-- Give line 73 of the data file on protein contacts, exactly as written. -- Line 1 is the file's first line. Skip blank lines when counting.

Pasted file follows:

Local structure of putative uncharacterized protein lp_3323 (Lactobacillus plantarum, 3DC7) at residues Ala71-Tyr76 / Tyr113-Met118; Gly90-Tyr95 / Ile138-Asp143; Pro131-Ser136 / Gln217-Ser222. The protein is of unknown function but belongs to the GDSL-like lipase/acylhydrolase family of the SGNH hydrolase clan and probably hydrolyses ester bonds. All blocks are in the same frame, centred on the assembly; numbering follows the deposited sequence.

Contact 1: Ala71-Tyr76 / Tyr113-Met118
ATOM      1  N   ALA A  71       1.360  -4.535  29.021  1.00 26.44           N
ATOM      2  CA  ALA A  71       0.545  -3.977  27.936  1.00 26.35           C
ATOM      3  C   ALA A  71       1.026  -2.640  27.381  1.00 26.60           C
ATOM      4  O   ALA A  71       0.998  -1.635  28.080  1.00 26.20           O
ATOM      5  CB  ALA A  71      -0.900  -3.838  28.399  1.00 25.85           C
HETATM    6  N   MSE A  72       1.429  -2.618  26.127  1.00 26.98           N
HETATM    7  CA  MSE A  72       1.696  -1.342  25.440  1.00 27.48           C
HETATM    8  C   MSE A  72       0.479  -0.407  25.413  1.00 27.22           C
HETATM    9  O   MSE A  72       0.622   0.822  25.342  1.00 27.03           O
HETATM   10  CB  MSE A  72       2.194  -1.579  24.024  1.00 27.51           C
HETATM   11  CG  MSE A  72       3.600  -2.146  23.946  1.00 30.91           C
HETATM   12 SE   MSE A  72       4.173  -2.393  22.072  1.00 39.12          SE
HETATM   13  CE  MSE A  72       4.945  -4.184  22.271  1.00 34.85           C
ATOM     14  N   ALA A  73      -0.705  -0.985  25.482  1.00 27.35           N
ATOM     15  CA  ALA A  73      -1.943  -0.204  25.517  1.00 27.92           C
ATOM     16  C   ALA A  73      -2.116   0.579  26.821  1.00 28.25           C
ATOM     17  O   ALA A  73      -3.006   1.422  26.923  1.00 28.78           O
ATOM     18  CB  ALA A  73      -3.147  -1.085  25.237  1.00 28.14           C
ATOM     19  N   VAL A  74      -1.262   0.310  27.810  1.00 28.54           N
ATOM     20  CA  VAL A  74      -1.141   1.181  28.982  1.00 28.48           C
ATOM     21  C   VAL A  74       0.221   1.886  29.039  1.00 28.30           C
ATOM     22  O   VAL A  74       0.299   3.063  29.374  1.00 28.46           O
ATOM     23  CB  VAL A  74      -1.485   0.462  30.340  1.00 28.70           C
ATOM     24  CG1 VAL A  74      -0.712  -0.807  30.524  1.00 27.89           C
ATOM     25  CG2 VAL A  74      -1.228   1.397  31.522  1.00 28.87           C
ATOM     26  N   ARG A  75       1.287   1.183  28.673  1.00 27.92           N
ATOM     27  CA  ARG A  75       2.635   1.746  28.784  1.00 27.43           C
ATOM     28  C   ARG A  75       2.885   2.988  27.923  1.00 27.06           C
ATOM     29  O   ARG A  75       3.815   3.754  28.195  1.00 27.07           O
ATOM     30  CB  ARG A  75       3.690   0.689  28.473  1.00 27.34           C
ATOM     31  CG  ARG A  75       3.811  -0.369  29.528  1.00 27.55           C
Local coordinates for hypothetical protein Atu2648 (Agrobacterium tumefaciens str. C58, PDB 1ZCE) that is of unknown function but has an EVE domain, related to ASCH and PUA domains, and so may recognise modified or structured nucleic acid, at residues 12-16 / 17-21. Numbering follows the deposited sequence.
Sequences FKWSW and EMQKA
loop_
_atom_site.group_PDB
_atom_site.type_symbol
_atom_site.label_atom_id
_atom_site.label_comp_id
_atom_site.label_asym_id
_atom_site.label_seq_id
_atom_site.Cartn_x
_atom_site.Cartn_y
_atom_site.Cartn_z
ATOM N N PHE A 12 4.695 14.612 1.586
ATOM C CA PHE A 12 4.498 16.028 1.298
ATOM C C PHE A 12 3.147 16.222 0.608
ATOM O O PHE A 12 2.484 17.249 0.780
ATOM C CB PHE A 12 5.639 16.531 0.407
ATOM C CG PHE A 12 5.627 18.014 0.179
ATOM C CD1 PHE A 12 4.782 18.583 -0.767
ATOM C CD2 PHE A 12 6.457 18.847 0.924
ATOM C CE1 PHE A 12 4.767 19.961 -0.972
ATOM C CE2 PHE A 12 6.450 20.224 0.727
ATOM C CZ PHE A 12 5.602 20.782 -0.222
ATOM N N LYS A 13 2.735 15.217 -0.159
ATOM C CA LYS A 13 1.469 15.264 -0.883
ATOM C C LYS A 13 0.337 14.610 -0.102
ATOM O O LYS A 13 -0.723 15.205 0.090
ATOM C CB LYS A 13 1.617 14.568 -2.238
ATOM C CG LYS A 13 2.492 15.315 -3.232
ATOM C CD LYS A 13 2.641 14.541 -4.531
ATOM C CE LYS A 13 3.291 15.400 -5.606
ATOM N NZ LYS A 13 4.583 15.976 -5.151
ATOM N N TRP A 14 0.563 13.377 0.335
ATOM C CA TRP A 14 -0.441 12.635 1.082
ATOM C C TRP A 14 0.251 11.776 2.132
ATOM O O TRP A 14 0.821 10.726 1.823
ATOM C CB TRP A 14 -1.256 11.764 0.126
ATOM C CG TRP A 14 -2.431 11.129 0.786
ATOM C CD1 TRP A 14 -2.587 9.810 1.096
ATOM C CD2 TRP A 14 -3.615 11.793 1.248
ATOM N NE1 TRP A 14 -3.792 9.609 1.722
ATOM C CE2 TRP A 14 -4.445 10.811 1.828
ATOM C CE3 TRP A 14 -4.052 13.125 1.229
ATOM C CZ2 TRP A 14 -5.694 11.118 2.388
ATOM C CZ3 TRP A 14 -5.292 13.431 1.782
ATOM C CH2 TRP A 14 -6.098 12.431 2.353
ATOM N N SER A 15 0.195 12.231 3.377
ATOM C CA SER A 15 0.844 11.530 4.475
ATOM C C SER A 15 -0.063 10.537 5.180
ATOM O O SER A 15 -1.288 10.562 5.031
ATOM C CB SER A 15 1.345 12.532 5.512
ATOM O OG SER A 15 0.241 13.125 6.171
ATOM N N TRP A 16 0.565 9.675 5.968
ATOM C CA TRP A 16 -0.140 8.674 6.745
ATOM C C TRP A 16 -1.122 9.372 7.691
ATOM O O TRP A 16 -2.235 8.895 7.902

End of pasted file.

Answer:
ATOM C CD2 TRP A 14 -3.615 11.793 1.248